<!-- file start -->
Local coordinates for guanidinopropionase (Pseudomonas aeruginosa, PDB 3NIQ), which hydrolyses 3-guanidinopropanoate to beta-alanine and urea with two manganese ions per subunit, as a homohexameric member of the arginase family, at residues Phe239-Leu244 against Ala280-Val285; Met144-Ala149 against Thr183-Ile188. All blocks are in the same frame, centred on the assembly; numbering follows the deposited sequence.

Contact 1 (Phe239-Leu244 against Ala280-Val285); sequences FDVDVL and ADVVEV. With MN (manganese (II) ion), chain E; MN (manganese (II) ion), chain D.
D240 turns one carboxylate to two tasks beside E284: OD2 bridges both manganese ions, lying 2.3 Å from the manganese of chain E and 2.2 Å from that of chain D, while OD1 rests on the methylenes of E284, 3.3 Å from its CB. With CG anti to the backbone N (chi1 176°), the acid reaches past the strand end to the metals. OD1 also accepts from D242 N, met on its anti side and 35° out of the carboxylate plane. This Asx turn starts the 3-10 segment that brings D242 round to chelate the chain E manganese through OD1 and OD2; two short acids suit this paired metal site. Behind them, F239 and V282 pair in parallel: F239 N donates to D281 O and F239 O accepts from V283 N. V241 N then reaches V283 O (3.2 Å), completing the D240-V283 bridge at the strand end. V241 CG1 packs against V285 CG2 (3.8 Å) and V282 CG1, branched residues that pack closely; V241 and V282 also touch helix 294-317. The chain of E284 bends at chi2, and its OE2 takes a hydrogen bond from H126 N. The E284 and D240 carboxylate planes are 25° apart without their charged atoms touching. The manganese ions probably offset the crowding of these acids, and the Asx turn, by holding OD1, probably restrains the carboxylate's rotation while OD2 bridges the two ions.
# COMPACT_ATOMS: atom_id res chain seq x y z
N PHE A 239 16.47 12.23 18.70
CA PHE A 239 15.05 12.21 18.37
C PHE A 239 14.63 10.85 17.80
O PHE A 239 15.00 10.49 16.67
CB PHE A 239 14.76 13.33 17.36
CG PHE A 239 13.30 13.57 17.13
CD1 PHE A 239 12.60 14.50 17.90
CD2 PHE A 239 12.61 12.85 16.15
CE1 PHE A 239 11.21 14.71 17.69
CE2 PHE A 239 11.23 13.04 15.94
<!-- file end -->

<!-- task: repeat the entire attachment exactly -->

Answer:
Local coordinates for guanidinopropionase (Pseudomonas aeruginosa, PDB 3NIQ), which hydrolyses 3-guanidinopropanoate to beta-alanine and urea with two manganese ions per subunit, as a homohexameric member of the arginase family, at residues Phe239-Leu244 against Ala280-Val285; Met144-Ala149 against Thr183-Ile188. All blocks are in the same frame, centred on the assembly; numbering follows the deposited sequence.

Contact 1 (Phe239-Leu244 against Ala280-Val285); sequences FDVDVL and ADVVEV. With MN (manganese (II) ion), chain E; MN (manganese (II) ion), chain D.
D240 turns one carboxylate to two tasks beside E284: OD2 bridges both manganese ions, lying 2.3 Å from the manganese of chain E and 2.2 Å from that of chain D, while OD1 rests on the methylenes of E284, 3.3 Å from its CB. With CG anti to the backbone N (chi1 176°), the acid reaches past the strand end to the metals. OD1 also accepts from D242 N, met on its anti side and 35° out of the carboxylate plane. This Asx turn starts the 3-10 segment that brings D242 round to chelate the chain E manganese through OD1 and OD2; two short acids suit this paired metal site. Behind them, F239 and V282 pair in parallel: F239 N donates to D281 O and F239 O accepts from V283 N. V241 N then reaches V283 O (3.2 Å), completing the D240-V283 bridge at the strand end. V241 CG1 packs against V285 CG2 (3.8 Å) and V282 CG1, branched residues that pack closely; V241 and V282 also touch helix 294-317. The chain of E284 bends at chi2, and its OE2 takes a hydrogen bond from H126 N. The E284 and D240 carboxylate planes are 25° apart without their charged atoms touching. The manganese ions probably offset the crowding of these acids, and the Asx turn, by holding OD1, probably restrains the carboxylate's rotation while OD2 bridges the two ions.
# COMPACT_ATOMS: atom_id res chain seq x y z
N PHE A 239 16.47 12.23 18.70
CA PHE A 239 15.05 12.21 18.37
C PHE A 239 14.63 10.85 17.80
O PHE A 239 15.00 10.49 16.67
CB PHE A 239 14.76 13.33 17.36
CG PHE A 239 13.30 13.57 17.13
CD1 PHE A 239 12.60 14.50 17.90
CD2 PHE A 239 12.61 12.85 16.15
CE1 PHE A 239 11.21 14.71 17.69
CE2 PHE A 239 11.23 13.04 15.94